Sanctuary of the Soul is published by the formatio arm of InterVarsity Press which is dedicated to producing books promoting spiritual formation and mysticism. The Sanctuary of the Soul adds virtually nothing to Foster’s previous works all the way back to his Celebration of Discipline written in 1978. He still draws from the same sources of Roman Catholic, Orthodox and Quaker mystics: Teresa of Avila (p. 29, 38, 78-79, 152), St John of the Cross (p. 81), Thomas Kelly (p. 33), Agnes Sanford (pp. 121, 141, p. 43), Francis de Sales (p. 38), George Fox (p. 34, 54), Henry Nouwen (pp. 42-43), St. Benedict (p. 46, 90), Thomas Merton (pp. 61, 131, 135), Evelyn Underhill (pp. 62, 105), Mother Teresa (pp. 66, 134), Kierkegaard (pp. 66, 144), Madame Guyon (pp. 73-75) and St. Francis (p. 135).
It is from these “masters of the spiritual life” (p. 36) that Foster draws the spiritual disciplines that he promotes including: visualization (p. 36), icons (pp. 40-42), lectio divina (pp. 46-47), centering down (p. 54), and reciting of the Jesus Prayer (p. 132). Additionally, concerning spiritual warfare, Foster recommends the writing of Agnes Sanford and John Wimber. Foster concludes Sanctuary of the Soul by recommending twelve books to aid in our spiritual journey. Of those twelve, ten are from confirmed mystics and the other two draw partially from the mystics. It is no secret where Foster wants to take his readers.
But it is the discipline of meditation, better known as contemplative prayer, that is the heart of this volume. “It is meditative prayer that ushers us into divine-human fellowship,” Foster believes (p. 17, see pp. 27-28). Meditative prayer however is not prayer as defined and demonstrated in Scripture in which the believer communicates with God; “It is the listening side” (p. 125). Contemplative is not cognitive, rational prayer. Rather it supersedes the senses; it is wholly mystical (p. 38). Lectio divina, or sacred reading of Scripture, applies the same approach to the Bible. Quoting Madame Guyon, “We are not reading the Scripture to gain some understanding but to ‘turn your mind from outward things to the deep parts of your being. You are not there to learn or to read, but…to experience the presence of your Lord’” (pp. 73-74).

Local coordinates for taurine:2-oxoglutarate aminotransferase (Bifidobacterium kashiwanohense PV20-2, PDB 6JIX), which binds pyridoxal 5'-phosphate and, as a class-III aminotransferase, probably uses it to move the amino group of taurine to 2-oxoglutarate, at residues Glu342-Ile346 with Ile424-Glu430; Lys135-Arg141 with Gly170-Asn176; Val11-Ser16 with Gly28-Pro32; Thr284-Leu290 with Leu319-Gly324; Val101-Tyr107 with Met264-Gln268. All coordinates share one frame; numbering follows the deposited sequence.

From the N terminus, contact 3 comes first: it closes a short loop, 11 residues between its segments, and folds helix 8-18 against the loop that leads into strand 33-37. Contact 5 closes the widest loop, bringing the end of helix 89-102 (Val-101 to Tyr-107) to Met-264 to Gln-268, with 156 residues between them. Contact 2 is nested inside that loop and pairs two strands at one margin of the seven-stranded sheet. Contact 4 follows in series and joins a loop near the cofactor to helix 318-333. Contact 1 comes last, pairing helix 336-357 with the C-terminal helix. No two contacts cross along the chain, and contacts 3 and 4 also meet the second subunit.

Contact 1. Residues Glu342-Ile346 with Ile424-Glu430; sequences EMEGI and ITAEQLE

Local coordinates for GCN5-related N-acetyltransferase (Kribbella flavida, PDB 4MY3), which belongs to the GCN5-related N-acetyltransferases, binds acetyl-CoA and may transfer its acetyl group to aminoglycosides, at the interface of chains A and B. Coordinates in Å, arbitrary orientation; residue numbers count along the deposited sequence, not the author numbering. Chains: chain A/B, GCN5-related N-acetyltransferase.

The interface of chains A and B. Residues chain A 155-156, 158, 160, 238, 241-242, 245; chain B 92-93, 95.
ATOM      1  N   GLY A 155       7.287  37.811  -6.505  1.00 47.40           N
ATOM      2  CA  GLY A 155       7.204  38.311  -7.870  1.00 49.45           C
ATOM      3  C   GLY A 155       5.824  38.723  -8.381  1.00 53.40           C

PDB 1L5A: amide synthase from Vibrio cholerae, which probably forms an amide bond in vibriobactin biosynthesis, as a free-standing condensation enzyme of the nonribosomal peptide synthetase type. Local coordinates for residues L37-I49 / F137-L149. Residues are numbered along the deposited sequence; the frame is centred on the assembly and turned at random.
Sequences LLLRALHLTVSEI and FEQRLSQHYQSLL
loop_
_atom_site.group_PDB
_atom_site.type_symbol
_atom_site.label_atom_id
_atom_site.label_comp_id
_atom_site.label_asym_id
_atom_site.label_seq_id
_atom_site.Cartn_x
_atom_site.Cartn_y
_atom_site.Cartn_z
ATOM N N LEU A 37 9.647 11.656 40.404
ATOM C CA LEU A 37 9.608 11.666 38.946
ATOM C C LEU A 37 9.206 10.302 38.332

This goal of meditative prayer is to hear the voice of Jesus not audibly (at least not as a norm), but “an inward whisper, a deep speaking into the heart, an interior knowing” (p. 13). Foster assures us that many characters in the Bible had this experience including Moses and Elijah (p. 18). What Foster and all promoters of mysticism fail to notice is that when biblical characters heard from God or angels they heard an audible voice, not an “inward whisper.” For that reason rarely does anyone in the biblical accounts ever question that he was hearing from God. Not so the mystic who must “learn to hear the voice of God” (p. 18). Foster assures us that in time we will be able to distinguish the voice of God from all others, including Satan’s and our own. One way to determine this is to remember, “Satan pushes and condemns, God draws and encourages. You can tell the difference” (p. 130). Of course this is a gross over-generalization for we know that it is the Holy Spirit who convicts us of sin and judgment (John 16:8).
The basic steps of meditative prayer are recollection, beholding and listening (pp. 62-88). Here Foster is following the three-fold road of mysticism, normally termed “purgation, illumination and union.” Foster defines these as follows:
• Recollection – letting go of all competing distractions, even good ones, until we have become truly present where we are. This can be done by focusing on a name, word or phrase (pp. 62-70).
• Beholding the Lord – “An inward steady gaze of the heart upon God, the divine Center…The soul, ushered into the Holy Place, is transfixed by what she sees” (p. 71). During this phase some have experienced intense heat around their hearts (pp. 71-73), others speak in tongues (p. 78).
• The prayer of listening – it is at this step that God speaks to us and we enjoy His full presence (pp. 80-88). We can learn to discern God’s voice by experience (pp. 82-83), but Foster cautions that we can be mistaken about what we hear (p. 84).
Again it is vital to note that Foster is not developing his theology of prayer from scriptural texts but from his own personal experiences and from those he admires. This is highly dangerous and subjective ground and is a far cry from the sure and certain Word of God.